By Jim and Barbara Northcott
During a three-week visit to visit our family In Tokyo, we managed to play three full days in three separate places. Of course it is not wise to play Gateball in cold weather in Japan, but Jim and I were rugged up, grateful that some places play even if the Celsius temperature is in single figures.
Our first event was a Triples competition held at Adachi for the local clubs. World Gateball Director, Mr Keiichii Imagawa, Jim and I made one team out of the ten teams that played that day. We were most fortunate because there were fifteen teams vying for entry. Triples games have grown so much in popularity that a competition between local clubs is now held for one day every month. It was explained to us that it was easier to get three or four people of similar standard available to play as compared to the five to six needed for teams events.
As we have experienced before, we were warmly welcomed at both the Opening and Closing Ceremony. Our team won the first two games but in the third game came up against members of an Adachi team who have played in Australia. We lost that game in a close finish. Considering we were combining as a team for the first time on this cinders surface, we were happy with our result. Also, we had the opportunity to referee a game and, by request, used English for the communications.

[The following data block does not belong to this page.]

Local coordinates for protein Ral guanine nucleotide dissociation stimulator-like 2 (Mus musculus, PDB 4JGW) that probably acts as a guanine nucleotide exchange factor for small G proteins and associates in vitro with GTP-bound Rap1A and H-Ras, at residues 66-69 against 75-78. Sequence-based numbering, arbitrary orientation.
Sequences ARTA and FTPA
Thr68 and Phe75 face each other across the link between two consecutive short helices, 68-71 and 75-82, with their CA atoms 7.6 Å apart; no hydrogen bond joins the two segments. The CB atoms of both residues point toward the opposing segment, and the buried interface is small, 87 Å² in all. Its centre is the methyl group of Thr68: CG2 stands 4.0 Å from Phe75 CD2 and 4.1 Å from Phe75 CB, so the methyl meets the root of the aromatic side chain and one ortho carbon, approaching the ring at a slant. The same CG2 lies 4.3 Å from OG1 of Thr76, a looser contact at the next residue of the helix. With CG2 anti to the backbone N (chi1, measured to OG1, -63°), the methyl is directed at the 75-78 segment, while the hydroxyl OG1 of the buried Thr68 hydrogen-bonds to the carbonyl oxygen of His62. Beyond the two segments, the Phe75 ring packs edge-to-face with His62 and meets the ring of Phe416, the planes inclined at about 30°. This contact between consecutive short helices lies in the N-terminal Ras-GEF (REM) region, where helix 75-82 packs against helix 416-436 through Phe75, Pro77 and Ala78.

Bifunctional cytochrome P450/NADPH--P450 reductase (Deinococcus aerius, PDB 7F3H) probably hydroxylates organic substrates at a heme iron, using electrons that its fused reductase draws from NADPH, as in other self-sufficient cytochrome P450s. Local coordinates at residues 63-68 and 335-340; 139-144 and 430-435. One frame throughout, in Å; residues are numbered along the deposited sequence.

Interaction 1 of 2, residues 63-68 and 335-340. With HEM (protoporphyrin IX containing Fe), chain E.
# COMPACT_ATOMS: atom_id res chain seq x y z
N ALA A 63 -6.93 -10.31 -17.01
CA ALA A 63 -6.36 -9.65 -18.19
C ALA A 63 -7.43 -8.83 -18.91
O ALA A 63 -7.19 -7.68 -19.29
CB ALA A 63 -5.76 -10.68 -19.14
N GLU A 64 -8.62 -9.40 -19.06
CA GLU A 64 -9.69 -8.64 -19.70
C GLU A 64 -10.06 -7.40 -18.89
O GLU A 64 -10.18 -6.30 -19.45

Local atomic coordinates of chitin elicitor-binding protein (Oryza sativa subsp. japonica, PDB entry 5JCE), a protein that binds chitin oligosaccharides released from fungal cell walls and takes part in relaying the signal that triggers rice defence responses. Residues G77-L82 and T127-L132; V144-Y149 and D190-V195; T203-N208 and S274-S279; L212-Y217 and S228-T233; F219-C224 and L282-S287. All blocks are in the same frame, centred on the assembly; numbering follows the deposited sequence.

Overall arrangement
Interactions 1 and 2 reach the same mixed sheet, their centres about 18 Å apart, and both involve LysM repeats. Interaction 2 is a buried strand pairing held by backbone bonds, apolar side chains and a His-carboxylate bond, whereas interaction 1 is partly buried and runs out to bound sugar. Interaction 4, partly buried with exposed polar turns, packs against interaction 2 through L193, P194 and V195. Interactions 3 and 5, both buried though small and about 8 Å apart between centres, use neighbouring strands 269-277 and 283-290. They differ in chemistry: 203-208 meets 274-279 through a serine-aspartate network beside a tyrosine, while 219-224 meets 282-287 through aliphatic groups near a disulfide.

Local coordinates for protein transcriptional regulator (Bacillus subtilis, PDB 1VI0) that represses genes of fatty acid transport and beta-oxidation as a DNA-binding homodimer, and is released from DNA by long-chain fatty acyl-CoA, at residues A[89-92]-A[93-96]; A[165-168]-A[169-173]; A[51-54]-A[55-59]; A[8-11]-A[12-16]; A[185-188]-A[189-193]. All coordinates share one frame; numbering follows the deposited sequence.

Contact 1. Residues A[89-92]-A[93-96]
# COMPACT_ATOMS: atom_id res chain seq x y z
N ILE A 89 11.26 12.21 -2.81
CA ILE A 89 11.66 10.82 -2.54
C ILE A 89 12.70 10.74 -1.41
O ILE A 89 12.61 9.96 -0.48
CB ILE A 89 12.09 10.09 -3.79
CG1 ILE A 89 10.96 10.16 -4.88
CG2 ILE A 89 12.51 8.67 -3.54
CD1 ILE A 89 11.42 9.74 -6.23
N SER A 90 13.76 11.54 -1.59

From my point of view, apart from the tactics and concept of a Triples Event, two interesting concepts came from this event. Two teams in the event were comprised of people with hearing disabilities. We played one of the teams. They were so excited to meet up with people from Australia and to be able to play against us while sharing in the common language of Gateball. They also refereed games. It seems that there are quite a large number of teams throughout Japan with members who have a hearing disability. There is a special, National competition just for them. In addition, there is a similar competition for people who are confined to wheelchairs. The referee helps to set the ball for a variation in the skill of ‘sparking’. Have we in Australia ever considered taking Gateball to people who have physical impairments such as I have described?